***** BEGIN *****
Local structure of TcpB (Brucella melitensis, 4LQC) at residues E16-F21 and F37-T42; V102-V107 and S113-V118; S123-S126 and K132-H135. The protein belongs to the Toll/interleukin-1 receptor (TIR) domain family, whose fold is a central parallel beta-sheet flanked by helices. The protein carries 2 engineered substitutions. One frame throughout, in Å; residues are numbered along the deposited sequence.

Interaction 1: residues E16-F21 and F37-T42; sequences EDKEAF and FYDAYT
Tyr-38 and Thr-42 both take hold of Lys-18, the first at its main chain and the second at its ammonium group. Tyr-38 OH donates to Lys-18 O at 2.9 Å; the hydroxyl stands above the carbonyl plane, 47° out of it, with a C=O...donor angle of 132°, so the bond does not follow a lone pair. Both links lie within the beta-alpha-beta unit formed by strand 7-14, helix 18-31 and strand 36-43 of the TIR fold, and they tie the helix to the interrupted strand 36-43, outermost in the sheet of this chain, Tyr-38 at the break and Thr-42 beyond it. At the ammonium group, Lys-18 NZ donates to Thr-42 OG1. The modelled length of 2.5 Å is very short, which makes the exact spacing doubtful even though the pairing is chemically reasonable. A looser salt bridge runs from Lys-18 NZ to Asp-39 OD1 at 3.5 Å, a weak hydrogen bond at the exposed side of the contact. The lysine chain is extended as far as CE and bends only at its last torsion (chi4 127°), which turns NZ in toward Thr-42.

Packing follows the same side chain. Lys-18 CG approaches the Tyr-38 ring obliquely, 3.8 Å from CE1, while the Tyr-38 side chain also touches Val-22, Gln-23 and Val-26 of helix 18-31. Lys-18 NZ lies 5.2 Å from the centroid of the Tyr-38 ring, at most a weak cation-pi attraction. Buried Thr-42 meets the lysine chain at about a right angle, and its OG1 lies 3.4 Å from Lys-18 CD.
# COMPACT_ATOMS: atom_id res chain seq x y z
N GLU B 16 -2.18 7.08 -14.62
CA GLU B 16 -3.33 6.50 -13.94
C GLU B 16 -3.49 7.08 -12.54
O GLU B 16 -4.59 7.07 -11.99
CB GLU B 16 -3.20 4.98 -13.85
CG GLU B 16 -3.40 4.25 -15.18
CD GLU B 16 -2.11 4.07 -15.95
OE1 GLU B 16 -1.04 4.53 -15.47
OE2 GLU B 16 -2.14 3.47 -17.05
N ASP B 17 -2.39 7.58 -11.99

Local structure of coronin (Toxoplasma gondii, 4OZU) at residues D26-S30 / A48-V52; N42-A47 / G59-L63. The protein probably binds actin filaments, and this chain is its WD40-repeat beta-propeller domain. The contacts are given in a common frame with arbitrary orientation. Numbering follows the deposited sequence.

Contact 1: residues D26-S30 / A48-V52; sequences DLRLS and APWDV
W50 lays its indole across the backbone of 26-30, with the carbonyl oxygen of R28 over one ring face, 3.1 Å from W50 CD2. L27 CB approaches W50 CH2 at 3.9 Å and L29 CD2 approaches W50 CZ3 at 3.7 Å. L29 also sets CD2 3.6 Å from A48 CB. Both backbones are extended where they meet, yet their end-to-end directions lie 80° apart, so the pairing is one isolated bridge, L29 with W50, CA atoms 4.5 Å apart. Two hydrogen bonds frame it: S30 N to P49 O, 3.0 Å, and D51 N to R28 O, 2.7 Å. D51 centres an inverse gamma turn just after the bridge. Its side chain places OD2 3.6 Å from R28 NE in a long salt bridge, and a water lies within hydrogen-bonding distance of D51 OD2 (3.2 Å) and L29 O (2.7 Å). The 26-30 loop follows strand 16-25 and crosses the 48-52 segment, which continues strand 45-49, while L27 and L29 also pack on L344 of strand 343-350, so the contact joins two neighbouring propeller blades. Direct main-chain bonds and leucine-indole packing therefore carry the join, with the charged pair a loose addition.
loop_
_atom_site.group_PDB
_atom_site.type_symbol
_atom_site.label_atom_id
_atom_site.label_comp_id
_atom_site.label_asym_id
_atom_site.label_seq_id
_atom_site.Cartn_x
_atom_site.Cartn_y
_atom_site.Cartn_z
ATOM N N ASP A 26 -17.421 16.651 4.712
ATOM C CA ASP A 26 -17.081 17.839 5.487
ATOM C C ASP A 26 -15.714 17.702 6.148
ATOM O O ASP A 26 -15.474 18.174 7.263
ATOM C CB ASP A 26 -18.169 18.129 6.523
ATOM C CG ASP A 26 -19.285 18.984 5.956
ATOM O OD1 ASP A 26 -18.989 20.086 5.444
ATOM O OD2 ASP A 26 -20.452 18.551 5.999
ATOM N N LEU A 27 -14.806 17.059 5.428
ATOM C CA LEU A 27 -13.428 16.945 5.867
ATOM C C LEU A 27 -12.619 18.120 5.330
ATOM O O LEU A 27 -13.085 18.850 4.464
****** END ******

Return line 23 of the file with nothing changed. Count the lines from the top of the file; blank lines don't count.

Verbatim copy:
_atom_site.label_comp_id